None of this makes it OK to do any of these things, and just because Firefox is built around a certain design principle (that it should be easy to modify) does not make it OK for others to modify it against the user's wishes.

that's the price of popularity (2, Insightful)

bl8n8r (649187) | more than 3 years ago | (#34375404)

when you have 300 jillion people using your product, you can afford not to care.  No it's not fair, but that's capitalism.

simple solution to a simple problem (0)

Anonymous Coward | more than 3 years ago | (#34375460)

Use a trustworthy operating system that doesn't do things behind your back and you won't have these problems.

Is this guy on crack? (-1, Troll)

aristotle-dude (626586) | more than 3 years ago | (#34375482)

Most users (99.99%) "want" the plugins, otherwise they would not have installed quicktime in the first place. If you don't want the plugins, don't install the programs. The 0.01% who don't are either idiots or live in a mental institution with an aluminum foil hat on their head to keep out the alien and CIA transmissions from their brain.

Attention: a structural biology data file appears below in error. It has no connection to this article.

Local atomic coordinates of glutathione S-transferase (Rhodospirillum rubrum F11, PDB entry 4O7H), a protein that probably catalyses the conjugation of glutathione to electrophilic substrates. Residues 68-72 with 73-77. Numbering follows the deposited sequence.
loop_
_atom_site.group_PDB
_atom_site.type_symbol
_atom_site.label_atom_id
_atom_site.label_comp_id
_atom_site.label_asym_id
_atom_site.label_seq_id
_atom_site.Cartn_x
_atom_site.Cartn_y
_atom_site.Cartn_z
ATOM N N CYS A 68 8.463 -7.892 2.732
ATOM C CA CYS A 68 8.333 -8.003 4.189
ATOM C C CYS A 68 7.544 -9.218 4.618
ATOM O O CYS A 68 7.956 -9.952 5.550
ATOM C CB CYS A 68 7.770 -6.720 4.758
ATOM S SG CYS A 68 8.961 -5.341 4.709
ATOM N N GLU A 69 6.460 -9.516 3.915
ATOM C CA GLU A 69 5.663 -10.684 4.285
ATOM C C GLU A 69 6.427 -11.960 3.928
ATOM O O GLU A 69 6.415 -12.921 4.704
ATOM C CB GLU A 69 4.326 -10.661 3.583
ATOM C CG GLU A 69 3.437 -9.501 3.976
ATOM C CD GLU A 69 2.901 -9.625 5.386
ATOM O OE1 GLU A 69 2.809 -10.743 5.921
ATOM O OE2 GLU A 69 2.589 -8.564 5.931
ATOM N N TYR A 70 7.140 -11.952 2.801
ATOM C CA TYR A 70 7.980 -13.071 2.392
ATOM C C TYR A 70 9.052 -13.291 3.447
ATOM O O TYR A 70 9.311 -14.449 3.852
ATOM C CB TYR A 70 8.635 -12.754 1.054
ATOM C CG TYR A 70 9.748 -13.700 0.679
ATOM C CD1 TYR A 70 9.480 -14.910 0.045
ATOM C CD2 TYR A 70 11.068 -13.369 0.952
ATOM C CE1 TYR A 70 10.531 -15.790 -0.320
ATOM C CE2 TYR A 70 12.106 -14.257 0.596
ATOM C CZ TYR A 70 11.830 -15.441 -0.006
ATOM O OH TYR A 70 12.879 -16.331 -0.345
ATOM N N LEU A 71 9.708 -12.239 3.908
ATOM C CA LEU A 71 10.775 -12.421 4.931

This guy is just trying to get any publicity he can because Mozilla has not been in the news much lately.

As others have mentioned, on the mac, all plugins for all browsers live in /Library/Internet Plug-Ins/ or ~/Library/Internet Plug-Ins/ and they enhance the capabilities of the browsers to display other media formats.

If you think this stuff is evil, sell your computer and stay off the internet.

Re:Is this guy on crack? (1)

Haedrian (1676506) | more than 3 years ago | (#34375582)

Not really.

I installed skype the other day and I got a plugin for firefox automatically - no choice to not have it installed. Will I use it? Nope.

Remember the days when people would install toolbars on your PC? This is just like it. Plugins do help the experience - but only if I want them to. I don't want my browser checking for updates to Google Earth, or having quicktime stuff installed.

Re:Is this guy on crack? (1)

Lundse (1036754) | more than 3 years ago | (#34375870)

Most users (99.99%) "want" the plugins...

No. They want the program that installed the programs against their wishes and without their consent.

The 0.01% who don't are either idiots or live in a mental institution with an aluminum foil hat on their head to keep out the alien and CIA transmissions from their brain.

People who do not want Windows Live Photo Gallery or the Google Update plugin are certifiably insane? Really?

If you think this stuff is evil, sell your computer and stay off the internet.

So I should stop using a phone altogether because I think telemarketers are bad? Or does your reasoning only extend to computers and/or stuff you personally happen to like and want?